All the wrong things
I had come to discover that punk itself or radicalism was just as exclusionary, just as reactionary, as any other movement. Everything was sharply delineated into Right – as in acceptable – or Wrong. You could not listen to wrong music, see uncool movies (Pasolini and Fellini be damned) do wrong things like eat Israeli oranges because they oppressed the Palestinians, and you could certainly not ever, ever, ever wear proper perfume. Especially not if it were French.
One rainy day, I walked into my favorite department store to get out of the rain. Here, punk and politics and internecine verbal fights didn’t exist, had never existed, here, all was beautiful and polished and not at all cheap, here was all the aesthetic a disaffected, disillusioned punk could possibly wish for on a rainy, windswept October day.
My mother, far, far away in Northern Greenland at the time, would laugh herself silly if she knew.
Glittering on a glass counter, there it was, a perfectly polished and flawlessly proportioned perfume bottle of rigid, rectiinear Art Deco symmetry, down to the very letters on the small label: no. 19.
The Best Me
I tried it on for size, after the sales assistant eyed me with suspicion, in case I stole it. Instead, in those first few, heady, head-spinning minutes, I found what I can only describe with the benefit of hindsight my best self, the self I truly wanted to be: flawlessly cool, perfectly beautiful, secure in her intellect, her opinions and values. From that first galbanum rush – and even then, I loved that sugar snap pea green sap, to the silky iris heart and the satin leather finish, if I were a perfume – a heretical thought …
This Would Be It.
No. 19 was sexy. It was smart. One did NOT preclude the other here, as I myself was told on countless ego-bruising occasions, it was the perfume of a person even a rudderless eighteen-year-old could aspire to be – confident, audacious, calm, collected, in control, nothing, in short, I was at that time.
Best of all – because I WAS a punk – it was iconoclastic, it was classy, and it was as far away from all the cheap nag champa and patchouli oils the other punks wore as you could get.
I bought the bottle of eau de toilette and carried it home to my student dorm convinced I had landed a priceless treasure, which of course, I had.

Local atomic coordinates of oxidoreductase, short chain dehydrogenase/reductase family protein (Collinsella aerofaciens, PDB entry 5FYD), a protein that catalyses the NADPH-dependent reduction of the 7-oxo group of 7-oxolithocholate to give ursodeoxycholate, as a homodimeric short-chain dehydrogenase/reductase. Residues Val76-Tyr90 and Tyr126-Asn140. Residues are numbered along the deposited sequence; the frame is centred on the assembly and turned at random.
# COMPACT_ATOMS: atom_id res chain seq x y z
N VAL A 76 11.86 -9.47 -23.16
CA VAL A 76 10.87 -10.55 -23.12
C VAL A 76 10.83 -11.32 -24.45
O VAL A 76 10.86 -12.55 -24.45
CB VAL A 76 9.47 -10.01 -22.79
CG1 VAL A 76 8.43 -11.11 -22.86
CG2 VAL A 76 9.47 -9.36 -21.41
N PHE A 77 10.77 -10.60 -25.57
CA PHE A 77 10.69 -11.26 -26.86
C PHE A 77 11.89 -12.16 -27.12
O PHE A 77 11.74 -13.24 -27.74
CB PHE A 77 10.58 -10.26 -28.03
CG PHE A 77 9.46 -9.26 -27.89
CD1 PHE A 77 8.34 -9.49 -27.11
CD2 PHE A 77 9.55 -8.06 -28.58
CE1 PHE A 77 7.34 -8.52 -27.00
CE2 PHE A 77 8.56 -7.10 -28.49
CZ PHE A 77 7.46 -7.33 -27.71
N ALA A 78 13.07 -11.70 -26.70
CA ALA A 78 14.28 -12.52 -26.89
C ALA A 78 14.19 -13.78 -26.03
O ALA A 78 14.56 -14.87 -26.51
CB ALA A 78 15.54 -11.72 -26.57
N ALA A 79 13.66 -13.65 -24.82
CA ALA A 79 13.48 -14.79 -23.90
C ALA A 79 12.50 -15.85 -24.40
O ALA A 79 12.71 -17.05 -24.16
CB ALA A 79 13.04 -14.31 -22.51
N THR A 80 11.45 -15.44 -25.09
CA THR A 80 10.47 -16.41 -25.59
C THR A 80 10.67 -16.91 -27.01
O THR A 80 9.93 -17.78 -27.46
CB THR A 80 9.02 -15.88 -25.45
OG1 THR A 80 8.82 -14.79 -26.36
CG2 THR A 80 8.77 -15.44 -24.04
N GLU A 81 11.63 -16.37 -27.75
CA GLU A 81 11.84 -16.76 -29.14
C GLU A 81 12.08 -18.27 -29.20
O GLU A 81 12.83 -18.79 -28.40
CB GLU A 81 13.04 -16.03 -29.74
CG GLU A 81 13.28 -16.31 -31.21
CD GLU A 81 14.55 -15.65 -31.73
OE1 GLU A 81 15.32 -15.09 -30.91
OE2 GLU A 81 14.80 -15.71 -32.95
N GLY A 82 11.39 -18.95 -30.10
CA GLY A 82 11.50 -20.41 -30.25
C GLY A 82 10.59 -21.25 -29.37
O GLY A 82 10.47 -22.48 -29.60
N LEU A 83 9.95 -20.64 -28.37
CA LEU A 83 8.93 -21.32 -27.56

Only to land in scorching hot water for it.
Punk dudes anno 1981 had no defense against no. 19. It upended all their presuppositions about how punk girls should smell – of cheap nag champa and patchouli. I wiped them up with it, with my acres of black eye makeup, my ratty if scrupulously clean clothes, with the cloud of no. 19 that trailed me wherever I went.
Punk girls, on the other hand, laid into me with a will. I was supporting animal cruelty by buying a Chanel perfume, I was supporting the establishment, I was buying into the whole consumerism game lock, stock and barrel and from now on, I would be DOOMED to a life of mediocrity and non-distinction and never making any difference of any kind. They said.
I grabbed my bag of Israeli navel oranges in my cloud of no. 19 and never looked back.
Since that day in late 1981 and on to the present day over forty – how did that HAPPEN? – years later, Chanel no. 19 has been my most consistently owned perfume. I’ve had the eau de toilette, the parfum, the eau de parfum. I’ve bought it and rebought it, over and over and over. It created memories for my daughter, it landed me at least two jobs, it exuded class and composure and deathless cool to a blonde who usually blows hot and cold. It never ever grows old, or stale, or boring.
At this point in time, all I have is the deodorant in a dresser 200 km away, but I know, even after almost twelve years of perfume writing and other writing and life, I will, in the not too distant future, slink into that department store with nary a shred of guilt and ask for the eau de parfum, the version closest to my heart, at least until I can afford the extrait, which is to die for. I will wrap myself up in that familiar, beloved satin cloud, sniff a little at the memories of that long ago time, put on Joy Division at full blast and remember with a pang a time I really thought I could change the world.
I can afford that now.
I just can’t afford nostalgia.
Old Herbaceous https://scentsandsensibilities.co
Note: As I came of age in an analog time, no photos exist of me or my punk phase ca. 1981. The photo of Siouxsie Sioux was taken at the Salt Warehouse in Copenhagen in the autumn of 1981 as THE exemplar of a Punk Goddess. (Which she still IS, bless her)